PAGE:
To measure the exposure of voters to social media campaigns, the authors use self-reported media and Facebook usage for respondents to the 2016 American National Election Survey. The paper then estimates the effect of exposure to Facebook campaigns on changes in voter behavior with respect to revealed intentions, exploiting the randomly-assigned interview date that determines different levels of exposure to social media in different moments for people with similar characteristics.

 

The study’s results are unambiguous: In 2016, political micro-targeting had significant effects when based on geographical location, ideology, and gender or race, but these effects were not the same for every kind of voter. Micro-targeting in 2016 increased turnout and support for Trump among moderate voters targeted with intense campaigning, while Democratic voters exposed to intense political ads were less likely to vote for Hillary Clinton.  Moreover, social media campaigns made it less likely for individuals to change their voting intentions, increasing ideological polarization.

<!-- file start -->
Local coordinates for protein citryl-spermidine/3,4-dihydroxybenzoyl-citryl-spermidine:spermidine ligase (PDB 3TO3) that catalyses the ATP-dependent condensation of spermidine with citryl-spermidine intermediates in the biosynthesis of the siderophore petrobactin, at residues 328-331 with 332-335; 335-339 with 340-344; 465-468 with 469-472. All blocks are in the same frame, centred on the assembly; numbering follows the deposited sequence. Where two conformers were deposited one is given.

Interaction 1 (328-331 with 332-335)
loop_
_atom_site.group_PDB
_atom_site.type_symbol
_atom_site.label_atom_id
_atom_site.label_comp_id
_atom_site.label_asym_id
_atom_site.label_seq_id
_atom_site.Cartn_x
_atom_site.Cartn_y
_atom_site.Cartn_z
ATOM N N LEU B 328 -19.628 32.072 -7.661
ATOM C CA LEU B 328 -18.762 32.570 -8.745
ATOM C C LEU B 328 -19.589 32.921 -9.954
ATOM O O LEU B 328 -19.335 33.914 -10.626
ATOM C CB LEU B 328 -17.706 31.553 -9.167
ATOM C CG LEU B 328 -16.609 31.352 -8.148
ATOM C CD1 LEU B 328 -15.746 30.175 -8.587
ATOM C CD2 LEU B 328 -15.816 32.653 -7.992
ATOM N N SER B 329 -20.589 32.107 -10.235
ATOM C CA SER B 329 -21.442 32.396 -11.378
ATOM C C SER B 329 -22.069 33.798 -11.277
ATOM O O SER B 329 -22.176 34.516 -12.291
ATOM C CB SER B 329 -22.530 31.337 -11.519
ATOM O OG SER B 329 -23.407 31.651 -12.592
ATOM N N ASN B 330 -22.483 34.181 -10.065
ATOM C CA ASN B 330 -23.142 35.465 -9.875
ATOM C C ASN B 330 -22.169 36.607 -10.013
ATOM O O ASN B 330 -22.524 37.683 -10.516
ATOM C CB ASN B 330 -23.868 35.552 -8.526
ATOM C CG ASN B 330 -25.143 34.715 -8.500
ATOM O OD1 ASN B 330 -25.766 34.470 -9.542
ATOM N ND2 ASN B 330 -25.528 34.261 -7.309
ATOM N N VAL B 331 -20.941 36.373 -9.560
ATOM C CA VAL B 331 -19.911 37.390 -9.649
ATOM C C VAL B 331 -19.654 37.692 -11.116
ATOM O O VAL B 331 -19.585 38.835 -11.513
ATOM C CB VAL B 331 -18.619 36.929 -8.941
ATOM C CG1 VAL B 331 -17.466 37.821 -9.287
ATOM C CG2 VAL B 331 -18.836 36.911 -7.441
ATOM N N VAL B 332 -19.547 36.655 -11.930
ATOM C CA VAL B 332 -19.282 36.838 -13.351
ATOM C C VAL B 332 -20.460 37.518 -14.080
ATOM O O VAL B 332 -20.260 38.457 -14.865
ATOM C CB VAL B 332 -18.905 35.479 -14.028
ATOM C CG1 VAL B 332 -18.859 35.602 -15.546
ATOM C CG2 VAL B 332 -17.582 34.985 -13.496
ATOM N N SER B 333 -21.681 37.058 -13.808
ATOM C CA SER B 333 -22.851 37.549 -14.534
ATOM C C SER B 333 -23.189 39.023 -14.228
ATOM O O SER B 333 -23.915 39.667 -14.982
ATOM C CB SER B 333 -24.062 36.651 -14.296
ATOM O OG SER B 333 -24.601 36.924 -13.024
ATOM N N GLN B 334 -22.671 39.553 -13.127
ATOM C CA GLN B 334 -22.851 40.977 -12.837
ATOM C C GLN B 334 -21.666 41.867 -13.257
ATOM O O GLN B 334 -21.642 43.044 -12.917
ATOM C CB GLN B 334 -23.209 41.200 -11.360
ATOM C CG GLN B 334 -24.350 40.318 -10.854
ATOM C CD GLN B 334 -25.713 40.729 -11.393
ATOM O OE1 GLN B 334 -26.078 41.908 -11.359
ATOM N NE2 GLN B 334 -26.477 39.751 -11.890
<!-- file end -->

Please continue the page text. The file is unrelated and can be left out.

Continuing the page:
An increase of 10 percent in the relative CPM between the interview and election week reduces the likelihood of changing one’s vote, compared to stated intentions, by 3.9 percent. The effect is almost double that amount for men and for conservative voters. As Trump’s digital strategist Brad Parscale once tweeted, Donald Trump “was a perfect candidate for Facebook.” Or, at least, Facebook proved to be the perfect tool for the then-candidate Donald Trump in 2016.

 

 

We do not know whether Democratic Party candidates have closed the skill gap with Trump’s digital team or if the 2020 presidential campaign in the digital realm will be more balanced than in 2016but Facebook knows. Zuckerberg and his team have full visibility of what is happening on their social network, while voters, journalists, and scholars can simply navigate the Facebook Ad Library, which provides no clue about micro-targeting strategies and effects.